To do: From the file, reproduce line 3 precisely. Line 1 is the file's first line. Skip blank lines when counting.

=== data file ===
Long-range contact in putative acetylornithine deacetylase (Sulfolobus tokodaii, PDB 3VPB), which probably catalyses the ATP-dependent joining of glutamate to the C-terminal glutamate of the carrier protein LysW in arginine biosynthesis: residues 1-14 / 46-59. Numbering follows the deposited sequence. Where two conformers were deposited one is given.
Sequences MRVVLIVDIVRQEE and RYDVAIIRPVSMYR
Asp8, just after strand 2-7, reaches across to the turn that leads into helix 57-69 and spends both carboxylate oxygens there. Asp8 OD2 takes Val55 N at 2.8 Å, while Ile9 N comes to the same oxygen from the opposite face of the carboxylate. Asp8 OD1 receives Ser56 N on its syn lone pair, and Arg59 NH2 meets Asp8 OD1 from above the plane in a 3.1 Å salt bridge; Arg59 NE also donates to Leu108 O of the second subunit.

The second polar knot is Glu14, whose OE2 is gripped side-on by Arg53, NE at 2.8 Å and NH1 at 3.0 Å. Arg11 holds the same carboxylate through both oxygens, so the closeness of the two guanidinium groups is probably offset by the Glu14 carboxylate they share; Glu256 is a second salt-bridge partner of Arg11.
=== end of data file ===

Asp8, just after strand 2-7, reaches across to the turn that leads into helix 57-69 and spends both carboxylate oxygens there. Asp8 OD2 takes Val55 N at 2.8 Å, while Ile9 N comes to the same oxygen from the opposite face of the carboxylate. Asp8 OD1 receives Ser56 N on its syn lone pair, and Arg59 NH2 meets Asp8 OD1 from above the plane in a 3.1 Å salt bridge; Arg59 NE also donates to Leu108 O of the second subunit.